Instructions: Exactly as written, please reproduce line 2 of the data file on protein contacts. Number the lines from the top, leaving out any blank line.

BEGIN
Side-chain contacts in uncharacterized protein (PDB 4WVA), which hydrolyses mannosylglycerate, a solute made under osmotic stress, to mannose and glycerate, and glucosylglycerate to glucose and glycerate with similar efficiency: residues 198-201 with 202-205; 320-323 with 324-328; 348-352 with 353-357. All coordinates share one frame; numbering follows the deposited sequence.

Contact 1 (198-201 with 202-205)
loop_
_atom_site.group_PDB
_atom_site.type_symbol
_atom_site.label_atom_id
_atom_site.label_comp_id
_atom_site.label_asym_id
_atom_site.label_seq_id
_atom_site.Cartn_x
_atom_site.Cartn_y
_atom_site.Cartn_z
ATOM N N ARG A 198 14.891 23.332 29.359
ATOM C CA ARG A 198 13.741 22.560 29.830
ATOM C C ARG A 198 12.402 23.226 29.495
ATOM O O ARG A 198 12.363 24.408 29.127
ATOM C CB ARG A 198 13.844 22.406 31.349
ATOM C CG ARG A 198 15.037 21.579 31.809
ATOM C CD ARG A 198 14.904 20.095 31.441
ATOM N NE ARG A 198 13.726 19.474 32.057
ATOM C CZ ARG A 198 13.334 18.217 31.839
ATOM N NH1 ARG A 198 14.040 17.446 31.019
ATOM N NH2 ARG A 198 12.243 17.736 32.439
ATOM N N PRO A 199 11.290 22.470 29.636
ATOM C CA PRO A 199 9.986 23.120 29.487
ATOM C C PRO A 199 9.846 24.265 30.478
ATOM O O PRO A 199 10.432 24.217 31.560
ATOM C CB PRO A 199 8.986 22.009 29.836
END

Contact 1 (198-201 with 202-205)